Chapter 33 in my novel of a Vestal Virgin in Ancient Rome and her friendship with Julius Caesar.
The Archive lay well below the main tunnels, in an area I had never explored. Our path began in First Region, on the eastern side of the Aventine. The quarry tunnels form a warren there, confused and twisting, but Thana led me downward and down once again through the darkness, until the air seemed very dank and stale. The nearest downshaft window was twenty or thirty feet above, and it was overdue for a charcoal fire to freshen the passages, she said.
“Don’t worry— when we reach the cavern, you will breathe much easier, though it’s always very humid down there.” At last we came to a passageway which was wider than most of the tunnels, and contained a set of stairs carved with greater care. Thana cautioned me to step carefully, and to grasp the “railing,” a groove cut into the stone at chest height. The steps were moist and a bit slippery, but as she had promised, the air here was better. Ahead I heard the sound of water moving over stones, and at last we stepped into the cavern, a most wonderful sight. Its low arching roof was dotted with hundreds of glowing blue lights. So bright were they that even without a lamp, I could have seen my own hands, and Thana’s face.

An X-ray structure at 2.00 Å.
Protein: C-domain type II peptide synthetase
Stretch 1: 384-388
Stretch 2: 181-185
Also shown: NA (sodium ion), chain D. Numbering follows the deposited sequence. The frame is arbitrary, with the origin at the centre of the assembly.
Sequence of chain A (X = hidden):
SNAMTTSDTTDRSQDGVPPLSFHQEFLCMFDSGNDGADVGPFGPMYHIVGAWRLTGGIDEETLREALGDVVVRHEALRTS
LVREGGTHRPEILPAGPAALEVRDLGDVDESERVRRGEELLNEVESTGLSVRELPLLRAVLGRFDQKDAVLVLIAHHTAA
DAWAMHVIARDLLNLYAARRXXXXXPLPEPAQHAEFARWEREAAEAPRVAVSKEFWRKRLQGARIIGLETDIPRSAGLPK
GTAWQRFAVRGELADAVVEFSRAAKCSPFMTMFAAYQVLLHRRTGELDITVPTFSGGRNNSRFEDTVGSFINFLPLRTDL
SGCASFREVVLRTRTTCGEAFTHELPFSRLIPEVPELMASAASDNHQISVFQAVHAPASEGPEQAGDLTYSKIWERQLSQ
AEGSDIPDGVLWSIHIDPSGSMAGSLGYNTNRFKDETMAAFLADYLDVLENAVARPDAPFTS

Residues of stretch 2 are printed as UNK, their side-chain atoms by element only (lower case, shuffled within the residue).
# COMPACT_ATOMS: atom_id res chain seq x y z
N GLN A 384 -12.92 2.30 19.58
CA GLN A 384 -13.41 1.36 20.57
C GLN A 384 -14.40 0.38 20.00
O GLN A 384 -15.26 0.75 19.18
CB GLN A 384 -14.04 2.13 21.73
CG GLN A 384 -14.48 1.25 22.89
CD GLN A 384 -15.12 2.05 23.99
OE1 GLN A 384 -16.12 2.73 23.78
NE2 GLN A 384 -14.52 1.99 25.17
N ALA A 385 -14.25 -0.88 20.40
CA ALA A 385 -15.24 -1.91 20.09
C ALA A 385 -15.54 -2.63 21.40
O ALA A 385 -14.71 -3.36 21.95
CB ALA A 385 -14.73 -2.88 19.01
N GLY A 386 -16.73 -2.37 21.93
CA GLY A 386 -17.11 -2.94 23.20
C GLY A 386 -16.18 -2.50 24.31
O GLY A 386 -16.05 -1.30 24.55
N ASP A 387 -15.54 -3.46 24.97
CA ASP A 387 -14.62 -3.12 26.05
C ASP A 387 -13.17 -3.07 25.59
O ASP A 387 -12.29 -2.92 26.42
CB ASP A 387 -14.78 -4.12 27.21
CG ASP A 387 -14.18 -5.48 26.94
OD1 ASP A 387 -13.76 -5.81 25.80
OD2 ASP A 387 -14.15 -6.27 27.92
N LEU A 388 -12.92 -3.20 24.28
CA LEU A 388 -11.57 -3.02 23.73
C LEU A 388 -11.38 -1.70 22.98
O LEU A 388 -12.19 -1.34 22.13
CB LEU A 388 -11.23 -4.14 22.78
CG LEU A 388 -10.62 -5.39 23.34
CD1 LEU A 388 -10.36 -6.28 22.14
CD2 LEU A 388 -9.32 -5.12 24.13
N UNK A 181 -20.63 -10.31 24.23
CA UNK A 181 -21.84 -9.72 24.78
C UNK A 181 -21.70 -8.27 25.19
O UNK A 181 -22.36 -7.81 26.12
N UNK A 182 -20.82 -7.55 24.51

“It shines brighter than the stars in the vault of heaven!” I exclaimed. At our feet, a stream played briskly over rocks, and reflected the light as it flowed from one end of the cavern to another.
“We call this stream the Styx,” said Thana, “after the river on which the gods swear their oaths. It is very like the stories of Orcus, for there are ghostly little fish and salamanders here, all pale and white. They say that the land of the dead contains its own stars: ours are a kind of worm, the young of a firefly, I think. They cluster on the roof, as you see.”